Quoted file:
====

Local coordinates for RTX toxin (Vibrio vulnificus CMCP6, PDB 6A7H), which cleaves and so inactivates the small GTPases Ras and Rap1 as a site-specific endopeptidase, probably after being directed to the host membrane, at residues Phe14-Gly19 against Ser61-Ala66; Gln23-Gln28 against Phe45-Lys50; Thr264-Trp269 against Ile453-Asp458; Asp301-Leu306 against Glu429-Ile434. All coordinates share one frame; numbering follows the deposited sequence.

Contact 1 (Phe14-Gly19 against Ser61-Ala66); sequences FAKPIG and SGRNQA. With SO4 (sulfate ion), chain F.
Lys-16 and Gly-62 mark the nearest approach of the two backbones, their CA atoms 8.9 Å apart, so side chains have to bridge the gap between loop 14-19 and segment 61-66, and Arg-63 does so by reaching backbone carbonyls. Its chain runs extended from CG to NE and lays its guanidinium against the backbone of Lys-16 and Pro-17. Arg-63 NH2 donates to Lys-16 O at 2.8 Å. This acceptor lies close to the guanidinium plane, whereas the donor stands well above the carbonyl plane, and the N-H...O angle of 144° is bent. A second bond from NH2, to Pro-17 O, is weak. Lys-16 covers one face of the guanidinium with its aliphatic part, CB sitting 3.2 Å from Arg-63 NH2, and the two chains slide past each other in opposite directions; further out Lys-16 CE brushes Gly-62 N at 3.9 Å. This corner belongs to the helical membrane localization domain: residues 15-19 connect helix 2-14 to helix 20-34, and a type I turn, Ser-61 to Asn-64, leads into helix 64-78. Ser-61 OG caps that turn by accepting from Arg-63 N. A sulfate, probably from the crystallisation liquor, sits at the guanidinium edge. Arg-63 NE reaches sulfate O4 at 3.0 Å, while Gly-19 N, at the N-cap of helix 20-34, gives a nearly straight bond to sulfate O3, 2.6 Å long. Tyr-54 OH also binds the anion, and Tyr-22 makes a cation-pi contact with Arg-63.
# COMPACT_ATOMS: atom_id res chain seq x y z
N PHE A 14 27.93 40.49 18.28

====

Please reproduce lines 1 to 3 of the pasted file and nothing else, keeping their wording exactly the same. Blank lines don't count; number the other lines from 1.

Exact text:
Local coordinates for RTX toxin (Vibrio vulnificus CMCP6, PDB 6A7H), which cleaves and so inactivates the small GTPases Ras and Rap1 as a site-specific endopeptidase, probably after being directed to the host membrane, at residues Phe14-Gly19 against Ser61-Ala66; Gln23-Gln28 against Phe45-Lys50; Thr264-Trp269 against Ile453-Asp458; Asp301-Leu306 against Glu429-Ile434. All coordinates share one frame; numbering follows the deposited sequence.

Contact 1 (Phe14-Gly19 against Ser61-Ala66); sequences FAKPIG and SGRNQA. With SO4 (sulfate ion), chain F.
Lys-16 and Gly-62 mark the nearest approach of the two backbones, their CA atoms 8.9 Å apart, so side chains have to bridge the gap between loop 14-19 and segment 61-66, and Arg-63 does so by reaching backbone carbonyls. Its chain runs extended from CG to NE and lays its guanidinium against the backbone of Lys-16 and Pro-17. Arg-63 NH2 donates to Lys-16 O at 2.8 Å. This acceptor lies close to the guanidinium plane, whereas the donor stands well above the carbonyl plane, and the N-H...O angle of 144° is bent. A second bond from NH2, to Pro-17 O, is weak. Lys-16 covers one face of the guanidinium with its aliphatic part, CB sitting 3.2 Å from Arg-63 NH2, and the two chains slide past each other in opposite directions; further out Lys-16 CE brushes Gly-62 N at 3.9 Å. This corner belongs to the helical membrane localization domain: residues 15-19 connect helix 2-14 to helix 20-34, and a type I turn, Ser-61 to Asn-64, leads into helix 64-78. Ser-61 OG caps that turn by accepting from Arg-63 N. A sulfate, probably from the crystallisation liquor, sits at the guanidinium edge. Arg-63 NE reaches sulfate O4 at 3.0 Å, while Gly-19 N, at the N-cap of helix 20-34, gives a nearly straight bond to sulfate O3, 2.6 Å long. Tyr-54 OH also binds the anion, and Tyr-22 makes a cation-pi contact with Arg-63.